"I said it was simple, not easy." -- Dan John (by way of John Powell, I think).
Wes reminded me of that quote after my last post. It was rattling around in my head when I was writing, but it never quite fit in there. Still, it's important, particularly the "not easy" part.
This has come up a lot in my Muay Thai coaching lately--I don't know if it's something in the air, or I'm just noticing it more this week, but I've gotten a lot of comments from students saying things like "I don't know why this is so hard" or "I just can't seem to get this...it's so hard..."
My go-to answer lately has been "Of course it's hard. If it was easy, you could do it already, and you wouldn't need to be here."
Which is really it, in a nutshell. Learning something new should be hard. If it's easy what's the point?
I remember someone (Maija, I think) sharing a story about a fellow student who went to train at another school and owned everyone there, including the teacher. He asked his teacher if he should go back, and his teachers answer was "Why? What are you going to learn from always winning?"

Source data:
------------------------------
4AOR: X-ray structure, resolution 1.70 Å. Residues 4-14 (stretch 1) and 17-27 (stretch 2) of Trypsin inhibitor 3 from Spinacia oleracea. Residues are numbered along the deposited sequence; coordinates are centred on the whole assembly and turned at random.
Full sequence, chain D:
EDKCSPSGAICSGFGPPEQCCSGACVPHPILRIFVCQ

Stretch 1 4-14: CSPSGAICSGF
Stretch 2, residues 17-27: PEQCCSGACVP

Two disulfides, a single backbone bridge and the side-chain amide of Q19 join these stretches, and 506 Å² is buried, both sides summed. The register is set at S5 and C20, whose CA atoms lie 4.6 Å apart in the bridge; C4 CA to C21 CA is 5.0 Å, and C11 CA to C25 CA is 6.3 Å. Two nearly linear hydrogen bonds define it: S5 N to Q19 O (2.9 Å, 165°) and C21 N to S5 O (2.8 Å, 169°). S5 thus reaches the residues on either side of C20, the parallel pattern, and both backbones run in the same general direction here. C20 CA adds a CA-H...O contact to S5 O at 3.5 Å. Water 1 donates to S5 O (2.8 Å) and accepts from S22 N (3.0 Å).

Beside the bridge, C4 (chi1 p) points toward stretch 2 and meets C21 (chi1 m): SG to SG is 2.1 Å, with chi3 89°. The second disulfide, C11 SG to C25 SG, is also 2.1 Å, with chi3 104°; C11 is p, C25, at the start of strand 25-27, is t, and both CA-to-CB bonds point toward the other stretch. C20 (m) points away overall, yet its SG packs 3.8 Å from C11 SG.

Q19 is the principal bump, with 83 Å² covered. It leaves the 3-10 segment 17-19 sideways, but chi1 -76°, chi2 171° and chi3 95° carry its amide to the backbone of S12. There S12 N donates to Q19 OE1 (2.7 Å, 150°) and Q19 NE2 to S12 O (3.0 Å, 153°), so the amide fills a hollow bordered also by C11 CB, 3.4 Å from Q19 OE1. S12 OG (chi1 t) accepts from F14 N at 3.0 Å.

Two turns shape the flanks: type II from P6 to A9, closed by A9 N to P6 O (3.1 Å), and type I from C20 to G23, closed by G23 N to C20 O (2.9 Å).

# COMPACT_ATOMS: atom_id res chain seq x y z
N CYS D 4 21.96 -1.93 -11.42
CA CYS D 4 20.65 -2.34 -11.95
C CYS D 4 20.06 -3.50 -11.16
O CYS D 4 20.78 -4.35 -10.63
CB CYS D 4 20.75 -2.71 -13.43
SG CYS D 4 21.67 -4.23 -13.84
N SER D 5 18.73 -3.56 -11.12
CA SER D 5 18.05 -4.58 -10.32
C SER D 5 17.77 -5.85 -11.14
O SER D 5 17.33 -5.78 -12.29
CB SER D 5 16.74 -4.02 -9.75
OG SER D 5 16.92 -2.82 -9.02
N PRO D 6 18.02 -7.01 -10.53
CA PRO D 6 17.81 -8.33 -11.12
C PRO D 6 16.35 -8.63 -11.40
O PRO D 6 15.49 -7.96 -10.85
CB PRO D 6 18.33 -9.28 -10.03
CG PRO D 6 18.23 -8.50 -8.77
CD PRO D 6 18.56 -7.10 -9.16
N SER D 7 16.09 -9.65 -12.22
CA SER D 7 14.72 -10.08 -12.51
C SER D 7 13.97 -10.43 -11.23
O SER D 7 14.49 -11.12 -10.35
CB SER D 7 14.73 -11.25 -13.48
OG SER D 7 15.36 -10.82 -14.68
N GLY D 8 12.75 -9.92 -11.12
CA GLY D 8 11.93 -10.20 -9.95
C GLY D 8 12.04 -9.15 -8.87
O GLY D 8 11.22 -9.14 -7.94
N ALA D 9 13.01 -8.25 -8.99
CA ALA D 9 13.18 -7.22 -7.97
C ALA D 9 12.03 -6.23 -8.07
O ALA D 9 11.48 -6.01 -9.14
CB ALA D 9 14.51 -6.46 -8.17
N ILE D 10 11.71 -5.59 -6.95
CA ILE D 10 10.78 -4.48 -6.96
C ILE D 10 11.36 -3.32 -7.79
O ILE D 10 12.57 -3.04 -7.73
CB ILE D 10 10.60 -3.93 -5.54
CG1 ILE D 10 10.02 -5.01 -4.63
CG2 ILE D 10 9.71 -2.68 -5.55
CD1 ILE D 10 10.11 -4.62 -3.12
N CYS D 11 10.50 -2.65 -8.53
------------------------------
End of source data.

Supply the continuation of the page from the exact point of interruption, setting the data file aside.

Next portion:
For years, the epigram for this blog was "The Obstacle is the Path". It was there as a reminder to myself that part of the goal of training is to struggle through adversity. The moment that training isn't challenging, it's probably no longer effective.
Here's how this connects to the Not Simple post:
As teachers, I think we need to be better about acknowledging how hard this stuff is. It's easy to starting thing that it's, well, easy. For a ten-year veteran of BJJ, getting out of mount may be easy...but it's still difficult and terrifying for someone whose never gotten on a mat before.
An experienced fighter may think nothing of gloving up for some hard rounds, but for someone sparring for the first time, the whole experience can be paralyzing.
I'm not advocating excusing laziness, nor am I suggesting we shouldn't push our students hard (I certainly do); but we should remember that, when a student says that something is hard, it probably is.